February 13, 2019
While your teeth may appear to be simple structures that allow you to chew food and start the digestion process, they are complex, with different layers of material that carry out specific functions. While all dentists are skilled in caring for teeth, less than 3% have the qualifications to be an endodontist. As you continue reading, you’ll learn about the differences between a dentist and an endodontist in Jacksonville, and how they work together to ensure you the best oral health possible.
What is an Endodontist?
An endodontist is a dentist who has received at least two additional years of specialized training in treating the different facets of the tooth. To get an idea of why such a specialization is necessary, let’s take a brief glance at some of the different parts of the tooth’s anatomy:
- The outer layer is called the enamel, and it has the job of protecting the more sensitive parts that lie beneath it.
- Beneath the enamel is the dentin, a yellowish layer where the first nerve activity is found.
- The next layer is the pulp, which is the most sensitive part of the tooth where the nerve and canals are housed. This is also the area where the blood vessels are located, which provide the nutrients needed to keep the tooth healthy.
A trained endodontist will have the expertise to deal with the complexities of every aspect of the tooth’s structure to aid in maintaining or restoring its health.
How a Dentist and an Endodontist Work Together
While a dentist provides comprehensive care, there are certain situations where the expertise of an endodontist is better-suited. An example is with advanced decay that has entered the pulp area of the tooth.
When this happens, a simple filling won’t suffice to restore it. Thus, a dentist may refer the patient to an endodontist who can perform a root canal procedure.
What’s Involved with a Root Canal?
While many general dentists perform root canal therapy, an endodontist is more qualified to deliver the care needed. A surgical procedure, a root canal involves the following steps:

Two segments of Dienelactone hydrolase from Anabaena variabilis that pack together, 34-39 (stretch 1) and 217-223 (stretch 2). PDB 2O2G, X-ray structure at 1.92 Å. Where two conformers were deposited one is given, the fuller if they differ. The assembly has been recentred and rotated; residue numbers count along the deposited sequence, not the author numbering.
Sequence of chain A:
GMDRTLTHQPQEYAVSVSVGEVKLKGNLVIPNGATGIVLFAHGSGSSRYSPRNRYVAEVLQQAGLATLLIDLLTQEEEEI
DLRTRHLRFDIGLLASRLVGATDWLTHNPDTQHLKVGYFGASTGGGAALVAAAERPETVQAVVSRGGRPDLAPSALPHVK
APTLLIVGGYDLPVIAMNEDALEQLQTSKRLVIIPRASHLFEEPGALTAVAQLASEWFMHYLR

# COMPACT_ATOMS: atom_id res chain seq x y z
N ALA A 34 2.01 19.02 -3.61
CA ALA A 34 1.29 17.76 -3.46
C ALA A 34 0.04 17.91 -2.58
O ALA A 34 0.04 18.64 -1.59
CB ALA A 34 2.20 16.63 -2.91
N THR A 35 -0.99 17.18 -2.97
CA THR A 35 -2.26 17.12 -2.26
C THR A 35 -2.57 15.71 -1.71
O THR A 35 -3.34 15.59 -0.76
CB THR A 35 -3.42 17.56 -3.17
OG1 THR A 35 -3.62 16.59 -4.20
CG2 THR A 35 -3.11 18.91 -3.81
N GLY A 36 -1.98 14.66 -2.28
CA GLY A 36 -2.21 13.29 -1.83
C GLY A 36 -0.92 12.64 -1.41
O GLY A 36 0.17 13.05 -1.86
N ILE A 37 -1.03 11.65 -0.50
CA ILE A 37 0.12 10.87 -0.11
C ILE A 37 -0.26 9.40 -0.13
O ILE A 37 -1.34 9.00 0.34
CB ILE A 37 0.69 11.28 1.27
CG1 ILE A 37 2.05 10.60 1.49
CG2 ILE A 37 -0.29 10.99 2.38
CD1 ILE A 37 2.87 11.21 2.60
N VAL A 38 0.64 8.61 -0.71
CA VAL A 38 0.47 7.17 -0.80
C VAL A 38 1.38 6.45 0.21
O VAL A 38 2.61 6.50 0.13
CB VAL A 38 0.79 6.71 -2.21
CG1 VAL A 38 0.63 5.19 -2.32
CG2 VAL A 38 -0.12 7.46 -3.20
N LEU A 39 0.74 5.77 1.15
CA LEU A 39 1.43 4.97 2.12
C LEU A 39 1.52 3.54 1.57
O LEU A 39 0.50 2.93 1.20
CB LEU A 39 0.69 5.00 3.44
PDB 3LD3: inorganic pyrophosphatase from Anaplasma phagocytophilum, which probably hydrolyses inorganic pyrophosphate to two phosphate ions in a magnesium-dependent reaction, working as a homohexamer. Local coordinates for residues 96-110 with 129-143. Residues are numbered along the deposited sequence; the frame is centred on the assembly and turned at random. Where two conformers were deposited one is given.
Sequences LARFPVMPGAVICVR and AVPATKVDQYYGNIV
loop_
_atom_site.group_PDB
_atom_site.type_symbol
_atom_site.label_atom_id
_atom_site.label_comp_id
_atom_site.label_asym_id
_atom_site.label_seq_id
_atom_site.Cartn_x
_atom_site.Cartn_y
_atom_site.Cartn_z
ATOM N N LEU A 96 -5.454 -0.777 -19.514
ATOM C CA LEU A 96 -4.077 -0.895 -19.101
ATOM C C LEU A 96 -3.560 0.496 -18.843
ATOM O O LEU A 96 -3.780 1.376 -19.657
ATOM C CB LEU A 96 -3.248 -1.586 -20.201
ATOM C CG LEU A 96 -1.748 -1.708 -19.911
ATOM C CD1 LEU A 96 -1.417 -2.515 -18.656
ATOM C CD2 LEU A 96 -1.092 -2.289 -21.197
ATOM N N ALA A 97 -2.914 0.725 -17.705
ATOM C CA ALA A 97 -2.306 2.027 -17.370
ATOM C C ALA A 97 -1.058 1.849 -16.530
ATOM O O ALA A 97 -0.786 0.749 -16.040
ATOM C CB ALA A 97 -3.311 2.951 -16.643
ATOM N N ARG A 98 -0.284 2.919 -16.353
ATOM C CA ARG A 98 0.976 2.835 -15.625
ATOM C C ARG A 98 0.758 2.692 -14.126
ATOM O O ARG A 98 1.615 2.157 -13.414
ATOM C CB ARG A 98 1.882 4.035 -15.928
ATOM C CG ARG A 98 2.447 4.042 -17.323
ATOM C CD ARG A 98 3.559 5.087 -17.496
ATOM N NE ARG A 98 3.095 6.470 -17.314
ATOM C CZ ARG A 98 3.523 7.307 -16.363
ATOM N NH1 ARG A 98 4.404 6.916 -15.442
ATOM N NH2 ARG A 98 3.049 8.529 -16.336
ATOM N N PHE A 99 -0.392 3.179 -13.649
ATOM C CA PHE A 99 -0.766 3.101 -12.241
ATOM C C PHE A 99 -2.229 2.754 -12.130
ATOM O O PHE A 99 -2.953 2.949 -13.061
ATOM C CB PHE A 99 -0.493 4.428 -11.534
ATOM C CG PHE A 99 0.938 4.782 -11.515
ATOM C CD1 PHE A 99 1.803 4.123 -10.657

- Capturing of X-rays to identify the bacteria-infested area
- Application of local anesthesia
- Initial incision to gain access to the pulp area
- Removal of the decayed tissue
- Addition of a compound called gutta-percha
- Sealing of the tooth
- Capturing of bite impressions
- Final placement of the crown restoration
The Benefits of Working with Both Professionals
Having access to both a dentist and an endodontist offers several benefits. For starters, you’re likely to experience a more comfortable treatment process. You can also rest assured that if there are any complications, a trained endodontist is better-equipped to make the necessary adjustments.
A final perk is that an endodontist will typically have access to the latest technologies to ensure the most effective treatment possible.
If you’re experiencing tooth pain and suspect you need root canal therapy in Jacksonville, then reach out to your local dentist to schedule a visit. If it’s determined you need a more complex form of care, you can then work with an in-office endodontist so your oral health can be restored.
About the Author
A dentist, Dr. Jignesh Patel works in conjunction with the in-office endodontist, Dr. Andrew Calhoun, to provide comprehensive care that meets all their patients’ needs under one roof. For more information about how they help to restore your tooth health, you can visit their website.
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